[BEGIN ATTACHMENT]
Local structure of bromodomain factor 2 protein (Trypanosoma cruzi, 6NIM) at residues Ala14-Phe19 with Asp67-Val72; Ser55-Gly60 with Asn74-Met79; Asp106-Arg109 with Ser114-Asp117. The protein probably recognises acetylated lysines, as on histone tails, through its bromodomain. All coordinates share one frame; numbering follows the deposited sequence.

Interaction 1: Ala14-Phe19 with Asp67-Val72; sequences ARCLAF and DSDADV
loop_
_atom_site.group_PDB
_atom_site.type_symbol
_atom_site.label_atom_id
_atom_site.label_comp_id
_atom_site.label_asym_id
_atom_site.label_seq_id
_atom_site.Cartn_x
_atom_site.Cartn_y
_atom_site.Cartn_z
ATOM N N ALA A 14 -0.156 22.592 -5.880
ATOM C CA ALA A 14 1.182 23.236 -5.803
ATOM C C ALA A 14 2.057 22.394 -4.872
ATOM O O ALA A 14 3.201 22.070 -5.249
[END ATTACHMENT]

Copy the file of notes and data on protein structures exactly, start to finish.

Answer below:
Local structure of bromodomain factor 2 protein (Trypanosoma cruzi, 6NIM) at residues Ala14-Phe19 with Asp67-Val72; Ser55-Gly60 with Asn74-Met79; Asp106-Arg109 with Ser114-Asp117. The protein probably recognises acetylated lysines, as on histone tails, through its bromodomain. All coordinates share one frame; numbering follows the deposited sequence.

Interaction 1: Ala14-Phe19 with Asp67-Val72; sequences ARCLAF and DSDADV
loop_
_atom_site.group_PDB
_atom_site.type_symbol
_atom_site.label_atom_id
_atom_site.label_comp_id
_atom_site.label_asym_id
_atom_site.label_seq_id
_atom_site.Cartn_x
_atom_site.Cartn_y
_atom_site.Cartn_z
ATOM N N ALA A 14 -0.156 22.592 -5.880
ATOM C CA ALA A 14 1.182 23.236 -5.803
ATOM C C ALA A 14 2.057 22.394 -4.872
ATOM O O ALA A 14 3.201 22.070 -5.249